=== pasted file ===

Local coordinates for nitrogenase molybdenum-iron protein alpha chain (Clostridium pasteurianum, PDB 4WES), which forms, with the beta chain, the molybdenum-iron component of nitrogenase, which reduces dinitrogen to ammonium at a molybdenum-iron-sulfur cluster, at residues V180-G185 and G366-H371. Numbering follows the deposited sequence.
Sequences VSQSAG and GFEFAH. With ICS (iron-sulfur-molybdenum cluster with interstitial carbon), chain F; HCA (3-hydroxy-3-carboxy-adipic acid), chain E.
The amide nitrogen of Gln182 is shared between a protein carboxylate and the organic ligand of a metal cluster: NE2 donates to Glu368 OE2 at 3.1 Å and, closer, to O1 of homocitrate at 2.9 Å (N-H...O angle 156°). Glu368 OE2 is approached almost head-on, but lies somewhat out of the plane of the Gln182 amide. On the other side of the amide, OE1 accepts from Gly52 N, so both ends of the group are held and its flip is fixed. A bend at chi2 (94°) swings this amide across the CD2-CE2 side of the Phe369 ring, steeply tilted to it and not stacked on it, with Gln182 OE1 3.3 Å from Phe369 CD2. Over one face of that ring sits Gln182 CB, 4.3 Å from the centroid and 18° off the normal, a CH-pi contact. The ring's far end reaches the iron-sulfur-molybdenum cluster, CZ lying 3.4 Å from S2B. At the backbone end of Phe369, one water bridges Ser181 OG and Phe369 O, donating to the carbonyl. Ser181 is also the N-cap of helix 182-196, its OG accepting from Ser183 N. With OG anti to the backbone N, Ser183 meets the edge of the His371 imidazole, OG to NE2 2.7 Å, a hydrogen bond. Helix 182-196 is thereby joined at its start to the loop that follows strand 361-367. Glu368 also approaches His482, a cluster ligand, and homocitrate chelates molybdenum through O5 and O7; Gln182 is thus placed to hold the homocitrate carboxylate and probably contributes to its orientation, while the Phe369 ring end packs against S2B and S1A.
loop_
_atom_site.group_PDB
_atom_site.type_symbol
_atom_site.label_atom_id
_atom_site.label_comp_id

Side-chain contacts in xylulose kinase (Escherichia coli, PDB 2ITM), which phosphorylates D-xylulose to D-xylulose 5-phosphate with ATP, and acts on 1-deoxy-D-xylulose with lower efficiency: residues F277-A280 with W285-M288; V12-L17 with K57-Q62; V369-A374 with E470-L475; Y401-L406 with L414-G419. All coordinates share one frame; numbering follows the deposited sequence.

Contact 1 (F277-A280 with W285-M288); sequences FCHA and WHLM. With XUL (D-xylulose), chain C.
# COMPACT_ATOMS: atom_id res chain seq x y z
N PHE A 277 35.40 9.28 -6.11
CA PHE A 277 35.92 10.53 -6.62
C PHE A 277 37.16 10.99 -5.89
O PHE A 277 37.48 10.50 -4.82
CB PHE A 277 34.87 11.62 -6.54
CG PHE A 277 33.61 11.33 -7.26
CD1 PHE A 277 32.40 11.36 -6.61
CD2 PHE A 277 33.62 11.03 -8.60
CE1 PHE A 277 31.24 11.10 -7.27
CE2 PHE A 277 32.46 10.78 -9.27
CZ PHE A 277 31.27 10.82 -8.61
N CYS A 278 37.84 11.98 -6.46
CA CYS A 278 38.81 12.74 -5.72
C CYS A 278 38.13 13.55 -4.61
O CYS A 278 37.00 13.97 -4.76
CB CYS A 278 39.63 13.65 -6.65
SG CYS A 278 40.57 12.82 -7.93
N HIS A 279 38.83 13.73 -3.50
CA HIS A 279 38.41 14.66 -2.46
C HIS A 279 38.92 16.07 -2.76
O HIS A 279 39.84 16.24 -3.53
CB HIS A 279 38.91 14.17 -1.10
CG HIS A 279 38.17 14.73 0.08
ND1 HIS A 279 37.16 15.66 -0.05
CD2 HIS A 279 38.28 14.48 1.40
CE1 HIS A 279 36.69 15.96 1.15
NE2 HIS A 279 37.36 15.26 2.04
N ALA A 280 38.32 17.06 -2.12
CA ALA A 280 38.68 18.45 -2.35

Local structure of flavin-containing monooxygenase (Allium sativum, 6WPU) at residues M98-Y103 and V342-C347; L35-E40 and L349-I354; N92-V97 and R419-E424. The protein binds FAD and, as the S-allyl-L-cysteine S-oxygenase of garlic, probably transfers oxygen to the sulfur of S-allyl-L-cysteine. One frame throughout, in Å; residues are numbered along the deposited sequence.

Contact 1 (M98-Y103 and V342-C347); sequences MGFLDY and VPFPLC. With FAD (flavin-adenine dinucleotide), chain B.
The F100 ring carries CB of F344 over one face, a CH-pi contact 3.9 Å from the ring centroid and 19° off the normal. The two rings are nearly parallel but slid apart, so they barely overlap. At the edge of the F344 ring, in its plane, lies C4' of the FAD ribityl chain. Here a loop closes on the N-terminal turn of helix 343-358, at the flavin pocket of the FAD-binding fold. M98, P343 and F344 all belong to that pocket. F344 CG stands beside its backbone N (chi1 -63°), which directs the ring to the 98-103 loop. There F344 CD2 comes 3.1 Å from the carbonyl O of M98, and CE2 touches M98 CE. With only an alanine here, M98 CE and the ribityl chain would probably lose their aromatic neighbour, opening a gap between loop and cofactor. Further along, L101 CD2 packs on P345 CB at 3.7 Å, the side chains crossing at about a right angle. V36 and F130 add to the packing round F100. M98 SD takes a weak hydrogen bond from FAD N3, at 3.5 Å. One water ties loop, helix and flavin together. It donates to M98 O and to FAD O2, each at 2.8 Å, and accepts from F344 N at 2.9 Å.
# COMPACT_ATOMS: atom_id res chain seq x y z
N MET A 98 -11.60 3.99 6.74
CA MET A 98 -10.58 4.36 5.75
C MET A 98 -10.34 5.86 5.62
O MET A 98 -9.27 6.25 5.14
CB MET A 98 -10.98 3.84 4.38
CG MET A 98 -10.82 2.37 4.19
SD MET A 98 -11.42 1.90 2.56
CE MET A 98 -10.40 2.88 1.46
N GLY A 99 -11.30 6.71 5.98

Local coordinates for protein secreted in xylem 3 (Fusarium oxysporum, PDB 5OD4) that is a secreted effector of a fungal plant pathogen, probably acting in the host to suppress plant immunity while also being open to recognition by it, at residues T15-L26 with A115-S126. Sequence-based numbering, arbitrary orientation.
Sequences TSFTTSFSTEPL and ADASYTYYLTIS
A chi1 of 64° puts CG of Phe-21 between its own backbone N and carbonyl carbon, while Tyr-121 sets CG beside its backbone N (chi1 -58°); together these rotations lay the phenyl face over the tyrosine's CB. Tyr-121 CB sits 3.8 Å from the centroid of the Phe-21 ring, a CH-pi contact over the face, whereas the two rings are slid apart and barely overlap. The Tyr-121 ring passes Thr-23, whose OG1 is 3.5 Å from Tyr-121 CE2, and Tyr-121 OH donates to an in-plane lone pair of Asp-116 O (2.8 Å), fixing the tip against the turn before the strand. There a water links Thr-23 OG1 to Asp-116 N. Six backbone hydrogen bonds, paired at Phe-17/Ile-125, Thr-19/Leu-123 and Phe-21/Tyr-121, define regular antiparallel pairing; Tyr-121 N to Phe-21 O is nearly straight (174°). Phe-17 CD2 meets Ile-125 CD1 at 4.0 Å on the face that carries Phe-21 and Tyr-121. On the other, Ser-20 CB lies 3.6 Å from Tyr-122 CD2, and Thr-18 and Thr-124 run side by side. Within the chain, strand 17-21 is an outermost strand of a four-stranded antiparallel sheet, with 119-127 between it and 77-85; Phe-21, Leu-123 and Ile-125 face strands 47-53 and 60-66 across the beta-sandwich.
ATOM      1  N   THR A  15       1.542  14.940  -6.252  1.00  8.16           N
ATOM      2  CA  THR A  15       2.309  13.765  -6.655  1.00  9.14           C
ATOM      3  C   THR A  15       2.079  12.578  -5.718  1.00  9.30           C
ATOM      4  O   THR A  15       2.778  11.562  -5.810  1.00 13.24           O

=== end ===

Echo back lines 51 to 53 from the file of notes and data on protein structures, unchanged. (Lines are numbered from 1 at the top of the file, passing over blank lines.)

SD MET A 98 -11.42 1.90 2.56
CE MET A 98 -10.40 2.88 1.46
N GLY A 99 -11.30 6.71 5.98